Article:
These “wireless” car cigarette lighters consist of two parts: a cylindrical receptacle that's typically located in the dash of a car and a removable plug. The receptacle is connected to power and ground, and the plug contains a coiled, bi-metallic strip. When the plug is pushed into the receptacle, the coiled strip completes an electrical circuit and subsequently becomes red hot. When the plug is removed from the receptacle, the red hot coil can be used to light a cigar or cigarette.

Easy DC: Introducing the 12V Socket

Although they weren’t originally designed with this purpose in mind, car cigarette lighters provided an opportunity that was simply too good to pass up.

Since the actual lighter portion was removable once the coil-and-reel version fell out of use, the receptacle itself provided easy access to power and ground. That allowed for the development of a power plug that could be inserted and removed with no need to permanently wire an accessory into the electrical system of a car.

The ANSI/SAE J563 specification was developed to ensure compatibility between cigarette lighter receptacles and 12V power plugs made by different manufacturers. According to the specification, the cylinder portion of a 12V socket has to be connected to a negative (which is battery ground in most automotive systems), while the center contact point is connected to positive. 

Problems with Using an Automotive 12V Socket

Since car cigarette lighters weren’t originally intended for use as accessory sockets, there are a few inherent issues with using them in that capacity. Accordingly, devices that are designed to use a 12V socket have to be capable of working around these shortcomings.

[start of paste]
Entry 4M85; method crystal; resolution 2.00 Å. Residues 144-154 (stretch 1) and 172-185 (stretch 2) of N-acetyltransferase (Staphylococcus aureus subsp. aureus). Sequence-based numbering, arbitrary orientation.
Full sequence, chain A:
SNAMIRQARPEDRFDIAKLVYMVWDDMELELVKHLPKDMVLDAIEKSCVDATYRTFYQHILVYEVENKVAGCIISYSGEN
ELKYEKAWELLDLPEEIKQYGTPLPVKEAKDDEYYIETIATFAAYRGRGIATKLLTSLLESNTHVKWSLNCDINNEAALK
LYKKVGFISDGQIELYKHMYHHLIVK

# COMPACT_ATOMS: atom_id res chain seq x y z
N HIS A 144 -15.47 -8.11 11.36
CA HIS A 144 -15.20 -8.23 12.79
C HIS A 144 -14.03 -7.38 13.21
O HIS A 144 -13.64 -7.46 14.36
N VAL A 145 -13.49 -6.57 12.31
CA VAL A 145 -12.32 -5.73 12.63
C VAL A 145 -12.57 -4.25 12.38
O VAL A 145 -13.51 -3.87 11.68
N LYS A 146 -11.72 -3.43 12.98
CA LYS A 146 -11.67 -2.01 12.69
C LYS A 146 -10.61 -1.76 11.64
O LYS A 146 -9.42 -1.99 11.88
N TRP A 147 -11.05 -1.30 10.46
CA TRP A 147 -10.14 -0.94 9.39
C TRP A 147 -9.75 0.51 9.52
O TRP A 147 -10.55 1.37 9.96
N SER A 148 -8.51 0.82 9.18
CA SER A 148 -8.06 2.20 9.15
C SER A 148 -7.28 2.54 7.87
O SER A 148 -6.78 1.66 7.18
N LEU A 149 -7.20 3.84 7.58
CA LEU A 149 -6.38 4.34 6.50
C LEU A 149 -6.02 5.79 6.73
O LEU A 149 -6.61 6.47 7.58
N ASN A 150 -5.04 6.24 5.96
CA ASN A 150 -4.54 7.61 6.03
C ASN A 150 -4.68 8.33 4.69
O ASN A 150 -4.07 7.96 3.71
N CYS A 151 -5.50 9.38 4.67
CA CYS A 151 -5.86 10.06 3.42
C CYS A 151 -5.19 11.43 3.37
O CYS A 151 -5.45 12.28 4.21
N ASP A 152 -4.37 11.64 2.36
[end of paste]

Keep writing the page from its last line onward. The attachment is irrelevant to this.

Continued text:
The biggest issue with using a car cigarette lighter receptacle as a 12V socket is the size (inner diameter and depth) of the receptacle itself. Since there is some variation in the size of a receptacle (sometimes referred to as a can), 12V power plugs typically have spring-loaded contacts. That allows them to maintain electrical contact within a given range of tolerances, but it also means that the plug may lose electrical contact from time to time.

Another issue with using an automotive 12V socket is related to the way that automotive electrical systems work.

Although modern alternators are capable of maintaining a relatively uniform voltage output, the normal operation does allow for a range of output voltages. With that in mind, all automotive electrical accessories have to be capable of running on roughly 9-14V DC. In many cases, a built-in DC to DC converter is used to convert the variable input voltage to a steady output voltage on the fly.

Could the Car Cigarette Lighter Be Replaced?

Although smoking isn't as popular as it once was, car cigarette lighters are unlikely to go anywhere anytime soon. Some cars have shipped over the years without cigarette lighters, and others have included an accessory socket with a blank plug instead of a lighter, but the idea of ditching the car cigarette lighter altogether still hasn't caught on.

The issue is that even if people aren't using car cigarette lighters for the purpose that they were originally designed, far too many portable devices rely on the technology as a de facto power source to ditch it altogether. USB may prove an acceptable replacement since so many portable devices use USB already, but it's already extremely simple to just plug a USB charger into a car cigarette lighter and call it a day.